Flying out of Sydney I think as usual of how interesting it would be to see this coast from the sea and imagine how it appeared to the first white visitors.
This is Port Hacking, just north of the Royal National Park. North of here, Captain Cook sailed straight past Sydney Harbour in 1770. From the sea, he thought the south, middle and north heads of Port Jackson simply defined the circumference of a short bay, not that Middle Head was the tongue dividing two separate harbours, one quite massive.
In Melbourne I constantly revise my impressions of my birthplace. This time I noticed just how much Sydney and Melbourne are differentiated by their native stone.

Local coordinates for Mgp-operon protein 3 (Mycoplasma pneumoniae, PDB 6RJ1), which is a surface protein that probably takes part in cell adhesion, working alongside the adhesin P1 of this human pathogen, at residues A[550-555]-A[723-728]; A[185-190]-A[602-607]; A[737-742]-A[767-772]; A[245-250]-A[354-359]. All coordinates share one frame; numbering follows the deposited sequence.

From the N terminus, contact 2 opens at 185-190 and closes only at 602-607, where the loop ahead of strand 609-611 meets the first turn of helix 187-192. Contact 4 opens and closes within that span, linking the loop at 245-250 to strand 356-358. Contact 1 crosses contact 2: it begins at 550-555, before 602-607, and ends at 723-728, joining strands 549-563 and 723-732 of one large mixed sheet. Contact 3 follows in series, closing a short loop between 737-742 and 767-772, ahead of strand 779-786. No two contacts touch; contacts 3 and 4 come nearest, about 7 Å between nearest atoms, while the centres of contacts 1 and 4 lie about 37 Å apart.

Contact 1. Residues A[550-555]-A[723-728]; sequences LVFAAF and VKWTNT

Whereas Sydney's is a golden honey colour,
Melbourne's is a dark blue
Blue is the colour of mountains in southeastern Australia. In Box Hill, near where the Australian Impressionist painters (Frederick McCubbin, Tom Roberts) taught us that the natural colours of southeastern Australia are blue and yellow,
I looked out at the Dandenong Ranges in the distance:
In 1930, the great soprano Dame Nellie Melba retired out near where those distant blue hills rise. When I see them I remember how the Australian (Melbourne) composer Percy Grainger (claimed by Americans) described Melba: "Her voice always made me mindsee Australia's landscapes, her voice having some kind of a peach-fur-like nap on it that made me think of the deep blue that forms on any Australian hill if seen a mile or more off."